Many people learn the hard way that very old bourbons are not necessarily better, they're just older. This is different from scotch, where older generally does mean better. (Though, even there, not always.)
Very old bourbons have a distinctive taste that is wood-heavy and not to everybody's liking. I like them okay, but generally in very small doses.
The other thing a lot of noobs don't understand is that the profile of very old bourbons--good ones and not-so-good ones alike--is very different from the profile of standard bourbons. If you go around mostly trying very olds, you don't know what bourbon really tastes like.
Sometimes, people come to the bourbon category and want to try 'the best,' so they gravitate to the most expensive bottles, which generally are the very olds. They are often disappointed.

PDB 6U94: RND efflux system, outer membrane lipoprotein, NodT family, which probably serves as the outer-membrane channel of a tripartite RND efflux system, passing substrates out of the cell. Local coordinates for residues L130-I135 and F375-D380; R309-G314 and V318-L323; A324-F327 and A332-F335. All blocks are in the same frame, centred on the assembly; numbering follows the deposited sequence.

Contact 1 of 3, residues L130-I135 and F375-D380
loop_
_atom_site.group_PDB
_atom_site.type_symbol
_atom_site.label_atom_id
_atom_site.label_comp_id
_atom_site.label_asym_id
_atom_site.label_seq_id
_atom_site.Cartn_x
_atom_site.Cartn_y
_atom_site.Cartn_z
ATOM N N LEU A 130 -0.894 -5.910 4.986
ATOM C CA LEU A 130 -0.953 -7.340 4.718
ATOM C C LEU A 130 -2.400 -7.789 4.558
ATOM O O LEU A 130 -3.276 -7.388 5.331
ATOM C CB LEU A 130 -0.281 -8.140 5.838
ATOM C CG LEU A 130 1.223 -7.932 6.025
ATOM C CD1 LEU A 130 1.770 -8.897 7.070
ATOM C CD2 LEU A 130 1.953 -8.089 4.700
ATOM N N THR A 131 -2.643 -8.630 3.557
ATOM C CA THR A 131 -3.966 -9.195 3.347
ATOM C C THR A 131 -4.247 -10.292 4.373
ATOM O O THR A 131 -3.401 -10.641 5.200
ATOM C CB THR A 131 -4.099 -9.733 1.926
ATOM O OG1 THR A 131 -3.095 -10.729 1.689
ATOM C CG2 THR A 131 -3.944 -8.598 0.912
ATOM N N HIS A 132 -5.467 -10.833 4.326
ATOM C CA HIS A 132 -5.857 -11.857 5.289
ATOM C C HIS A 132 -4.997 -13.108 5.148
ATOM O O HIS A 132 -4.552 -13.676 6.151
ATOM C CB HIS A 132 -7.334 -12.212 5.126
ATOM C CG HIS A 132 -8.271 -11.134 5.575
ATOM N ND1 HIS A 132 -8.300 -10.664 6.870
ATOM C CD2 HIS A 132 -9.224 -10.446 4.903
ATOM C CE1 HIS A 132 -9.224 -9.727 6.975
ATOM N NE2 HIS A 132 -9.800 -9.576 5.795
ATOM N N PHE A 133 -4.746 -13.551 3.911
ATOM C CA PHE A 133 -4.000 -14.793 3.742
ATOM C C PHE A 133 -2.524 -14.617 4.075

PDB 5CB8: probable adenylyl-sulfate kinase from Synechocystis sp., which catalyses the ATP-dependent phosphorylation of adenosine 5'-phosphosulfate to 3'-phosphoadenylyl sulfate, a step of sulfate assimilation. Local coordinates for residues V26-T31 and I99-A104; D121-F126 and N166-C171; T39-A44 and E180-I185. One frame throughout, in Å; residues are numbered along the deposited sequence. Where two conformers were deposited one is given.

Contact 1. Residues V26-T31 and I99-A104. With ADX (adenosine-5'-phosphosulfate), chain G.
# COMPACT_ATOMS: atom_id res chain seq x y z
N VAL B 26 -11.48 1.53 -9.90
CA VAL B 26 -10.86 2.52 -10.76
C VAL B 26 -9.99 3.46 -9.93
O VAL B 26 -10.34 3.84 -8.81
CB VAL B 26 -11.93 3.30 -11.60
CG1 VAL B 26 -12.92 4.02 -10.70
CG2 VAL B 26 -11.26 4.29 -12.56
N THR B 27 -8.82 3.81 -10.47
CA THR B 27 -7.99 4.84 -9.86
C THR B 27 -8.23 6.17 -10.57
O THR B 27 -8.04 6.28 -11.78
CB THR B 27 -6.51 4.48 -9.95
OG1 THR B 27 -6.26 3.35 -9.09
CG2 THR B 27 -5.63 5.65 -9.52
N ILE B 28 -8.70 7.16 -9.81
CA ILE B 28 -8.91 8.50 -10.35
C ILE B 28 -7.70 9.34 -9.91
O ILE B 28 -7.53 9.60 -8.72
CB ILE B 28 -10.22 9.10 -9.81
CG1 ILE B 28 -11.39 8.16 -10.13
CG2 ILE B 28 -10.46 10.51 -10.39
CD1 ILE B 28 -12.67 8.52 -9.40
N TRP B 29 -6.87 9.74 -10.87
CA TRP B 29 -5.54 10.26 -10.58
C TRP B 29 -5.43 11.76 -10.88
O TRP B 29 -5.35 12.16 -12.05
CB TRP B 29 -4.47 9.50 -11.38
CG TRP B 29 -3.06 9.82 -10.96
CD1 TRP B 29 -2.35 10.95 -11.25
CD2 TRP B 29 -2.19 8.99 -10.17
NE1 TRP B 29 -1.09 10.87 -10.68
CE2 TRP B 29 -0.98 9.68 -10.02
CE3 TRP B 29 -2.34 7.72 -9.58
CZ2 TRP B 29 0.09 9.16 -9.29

For example, the Old Rip Van Winkle 23-year-old. If you are very familiar with Stitzel-Weller whiskey then you might enjoy tasting an example of that whiskey at 23 years, and what the family thinks is a really great example of the whiskey at that age. You can appreciate it and be glad you tasted it, even if you don't particularly like it. If you come to it without that experience, you don't have a basis for enjoying it and instead experience all the reasons why bourbon producers normally don't leave their spirit in the barrel for 23 years.